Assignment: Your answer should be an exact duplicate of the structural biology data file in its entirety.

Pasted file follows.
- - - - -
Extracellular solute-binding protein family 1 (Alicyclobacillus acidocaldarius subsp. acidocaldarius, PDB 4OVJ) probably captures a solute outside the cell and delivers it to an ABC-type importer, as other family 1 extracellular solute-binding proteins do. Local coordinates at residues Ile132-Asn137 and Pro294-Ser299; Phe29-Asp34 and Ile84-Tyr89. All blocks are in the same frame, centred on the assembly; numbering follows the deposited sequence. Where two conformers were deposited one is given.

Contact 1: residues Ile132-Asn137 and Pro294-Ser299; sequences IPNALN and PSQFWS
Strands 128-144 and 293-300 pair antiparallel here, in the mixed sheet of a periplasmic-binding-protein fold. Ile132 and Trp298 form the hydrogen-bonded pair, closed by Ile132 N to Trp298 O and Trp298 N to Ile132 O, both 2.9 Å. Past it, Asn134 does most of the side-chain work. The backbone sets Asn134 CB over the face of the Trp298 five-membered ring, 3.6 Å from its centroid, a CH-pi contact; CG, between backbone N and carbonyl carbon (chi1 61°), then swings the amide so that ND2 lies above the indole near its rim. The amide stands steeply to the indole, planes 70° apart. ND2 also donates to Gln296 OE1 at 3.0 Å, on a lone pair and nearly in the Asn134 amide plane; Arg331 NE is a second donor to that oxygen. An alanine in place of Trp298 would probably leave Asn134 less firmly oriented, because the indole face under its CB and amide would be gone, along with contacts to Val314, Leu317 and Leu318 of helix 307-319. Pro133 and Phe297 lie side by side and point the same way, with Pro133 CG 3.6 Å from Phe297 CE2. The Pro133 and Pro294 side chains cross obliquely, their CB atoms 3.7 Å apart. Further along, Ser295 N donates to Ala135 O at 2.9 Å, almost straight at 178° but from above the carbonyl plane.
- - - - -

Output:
Extracellular solute-binding protein family 1 (Alicyclobacillus acidocaldarius subsp. acidocaldarius, PDB 4OVJ) probably captures a solute outside the cell and delivers it to an ABC-type importer, as other family 1 extracellular solute-binding proteins do. Local coordinates at residues Ile132-Asn137 and Pro294-Ser299; Phe29-Asp34 and Ile84-Tyr89. All blocks are in the same frame, centred on the assembly; numbering follows the deposited sequence. Where two conformers were deposited one is given.

Contact 1: residues Ile132-Asn137 and Pro294-Ser299; sequences IPNALN and PSQFWS
Strands 128-144 and 293-300 pair antiparallel here, in the mixed sheet of a periplasmic-binding-protein fold. Ile132 and Trp298 form the hydrogen-bonded pair, closed by Ile132 N to Trp298 O and Trp298 N to Ile132 O, both 2.9 Å. Past it, Asn134 does most of the side-chain work. The backbone sets Asn134 CB over the face of the Trp298 five-membered ring, 3.6 Å from its centroid, a CH-pi contact; CG, between backbone N and carbonyl carbon (chi1 61°), then swings the amide so that ND2 lies above the indole near its rim. The amide stands steeply to the indole, planes 70° apart. ND2 also donates to Gln296 OE1 at 3.0 Å, on a lone pair and nearly in the Asn134 amide plane; Arg331 NE is a second donor to that oxygen. An alanine in place of Trp298 would probably leave Asn134 less firmly oriented, because the indole face under its CB and amide would be gone, along with contacts to Val314, Leu317 and Leu318 of helix 307-319. Pro133 and Phe297 lie side by side and point the same way, with Pro133 CG 3.6 Å from Phe297 CE2. The Pro133 and Pro294 side chains cross obliquely, their CB atoms 3.7 Å apart. Further along, Ser295 N donates to Ala135 O at 2.9 Å, almost straight at 178° but from above the carbonyl plane.